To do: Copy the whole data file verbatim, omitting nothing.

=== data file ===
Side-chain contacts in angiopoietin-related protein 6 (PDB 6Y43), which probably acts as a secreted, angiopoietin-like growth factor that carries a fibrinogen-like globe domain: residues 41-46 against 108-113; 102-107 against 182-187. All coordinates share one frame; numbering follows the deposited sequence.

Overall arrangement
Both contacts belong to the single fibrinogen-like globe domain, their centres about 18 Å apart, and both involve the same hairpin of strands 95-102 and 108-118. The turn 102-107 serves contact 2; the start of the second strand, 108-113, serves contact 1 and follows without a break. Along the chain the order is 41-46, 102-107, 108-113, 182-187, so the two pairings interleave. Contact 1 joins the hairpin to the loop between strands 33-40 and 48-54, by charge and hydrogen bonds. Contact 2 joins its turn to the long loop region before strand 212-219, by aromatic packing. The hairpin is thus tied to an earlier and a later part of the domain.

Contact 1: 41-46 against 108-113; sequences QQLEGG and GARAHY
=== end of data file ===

Side-chain contacts in angiopoietin-related protein 6 (PDB 6Y43), which probably acts as a secreted, angiopoietin-like growth factor that carries a fibrinogen-like globe domain: residues 41-46 against 108-113; 102-107 against 182-187. All coordinates share one frame; numbering follows the deposited sequence.

Overall arrangement
Both contacts belong to the single fibrinogen-like globe domain, their centres about 18 Å apart, and both involve the same hairpin of strands 95-102 and 108-118. The turn 102-107 serves contact 2; the start of the second strand, 108-113, serves contact 1 and follows without a break. Along the chain the order is 41-46, 102-107, 108-113, 182-187, so the two pairings interleave. Contact 1 joins the hairpin to the loop between strands 33-40 and 48-54, by charge and hydrogen bonds. Contact 2 joins its turn to the long loop region before strand 212-219, by aromatic packing. The hairpin is thus tied to an earlier and a later part of the domain.

Contact 1: 41-46 against 108-113; sequences QQLEGG and GARAHY